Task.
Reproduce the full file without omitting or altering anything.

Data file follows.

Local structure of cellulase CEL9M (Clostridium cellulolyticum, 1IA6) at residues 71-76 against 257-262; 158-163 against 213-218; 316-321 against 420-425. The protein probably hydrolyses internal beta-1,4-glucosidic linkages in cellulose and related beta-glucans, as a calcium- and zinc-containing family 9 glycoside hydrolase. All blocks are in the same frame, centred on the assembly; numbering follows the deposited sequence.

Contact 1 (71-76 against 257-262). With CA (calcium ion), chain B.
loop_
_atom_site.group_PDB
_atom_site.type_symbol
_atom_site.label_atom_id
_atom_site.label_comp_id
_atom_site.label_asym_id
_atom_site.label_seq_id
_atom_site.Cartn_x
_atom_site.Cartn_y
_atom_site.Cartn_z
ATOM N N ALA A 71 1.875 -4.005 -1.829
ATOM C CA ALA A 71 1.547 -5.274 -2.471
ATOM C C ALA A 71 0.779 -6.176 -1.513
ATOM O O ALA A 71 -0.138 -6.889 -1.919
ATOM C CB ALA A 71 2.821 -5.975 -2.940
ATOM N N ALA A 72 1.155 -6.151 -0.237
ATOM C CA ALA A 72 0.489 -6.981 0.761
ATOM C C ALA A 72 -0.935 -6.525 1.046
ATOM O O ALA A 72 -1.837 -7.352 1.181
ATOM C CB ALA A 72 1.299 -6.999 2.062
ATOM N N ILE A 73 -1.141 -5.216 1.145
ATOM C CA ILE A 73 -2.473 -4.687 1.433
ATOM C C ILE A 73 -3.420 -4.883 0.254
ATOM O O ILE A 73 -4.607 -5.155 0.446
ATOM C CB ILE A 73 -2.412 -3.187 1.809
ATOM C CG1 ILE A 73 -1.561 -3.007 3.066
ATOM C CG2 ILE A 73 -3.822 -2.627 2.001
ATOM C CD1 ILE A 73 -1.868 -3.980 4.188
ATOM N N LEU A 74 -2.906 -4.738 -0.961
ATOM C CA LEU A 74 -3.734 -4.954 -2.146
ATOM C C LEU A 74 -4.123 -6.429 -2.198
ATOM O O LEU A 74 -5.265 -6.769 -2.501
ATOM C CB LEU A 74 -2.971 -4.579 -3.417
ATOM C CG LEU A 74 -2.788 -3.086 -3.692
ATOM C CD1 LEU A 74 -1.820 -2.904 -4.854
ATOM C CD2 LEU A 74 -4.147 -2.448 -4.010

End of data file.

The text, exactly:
Local structure of cellulase CEL9M (Clostridium cellulolyticum, 1IA6) at residues 71-76 against 257-262; 158-163 against 213-218; 316-321 against 420-425. The protein probably hydrolyses internal beta-1,4-glucosidic linkages in cellulose and related beta-glucans, as a calcium- and zinc-containing family 9 glycoside hydrolase. All blocks are in the same frame, centred on the assembly; numbering follows the deposited sequence.

Contact 1 (71-76 against 257-262). With CA (calcium ion), chain B.
loop_
_atom_site.group_PDB
_atom_site.type_symbol
_atom_site.label_atom_id
_atom_site.label_comp_id
_atom_site.label_asym_id
_atom_site.label_seq_id
_atom_site.Cartn_x
_atom_site.Cartn_y
_atom_site.Cartn_z
ATOM N N ALA A 71 1.875 -4.005 -1.829
ATOM C CA ALA A 71 1.547 -5.274 -2.471
ATOM C C ALA A 71 0.779 -6.176 -1.513
ATOM O O ALA A 71 -0.138 -6.889 -1.919
ATOM C CB ALA A 71 2.821 -5.975 -2.940
ATOM N N ALA A 72 1.155 -6.151 -0.237
ATOM C CA ALA A 72 0.489 -6.981 0.761
ATOM C C ALA A 72 -0.935 -6.525 1.046
ATOM O O ALA A 72 -1.837 -7.352 1.181
ATOM C CB ALA A 72 1.299 -6.999 2.062
ATOM N N ILE A 73 -1.141 -5.216 1.145
ATOM C CA ILE A 73 -2.473 -4.687 1.433
ATOM C C ILE A 73 -3.420 -4.883 0.254
ATOM O O ILE A 73 -4.607 -5.155 0.446
ATOM C CB ILE A 73 -2.412 -3.187 1.809
ATOM C CG1 ILE A 73 -1.561 -3.007 3.066
ATOM C CG2 ILE A 73 -3.822 -2.627 2.001
ATOM C CD1 ILE A 73 -1.868 -3.980 4.188
ATOM N N LEU A 74 -2.906 -4.738 -0.961
ATOM C CA LEU A 74 -3.734 -4.954 -2.146
ATOM C C LEU A 74 -4.123 -6.429 -2.198
ATOM O O LEU A 74 -5.265 -6.769 -2.501
ATOM C CB LEU A 74 -2.971 -4.579 -3.417
ATOM C CG LEU A 74 -2.788 -3.086 -3.692
ATOM C CD1 LEU A 74 -1.820 -2.904 -4.854
ATOM C CD2 LEU A 74 -4.147 -2.448 -4.010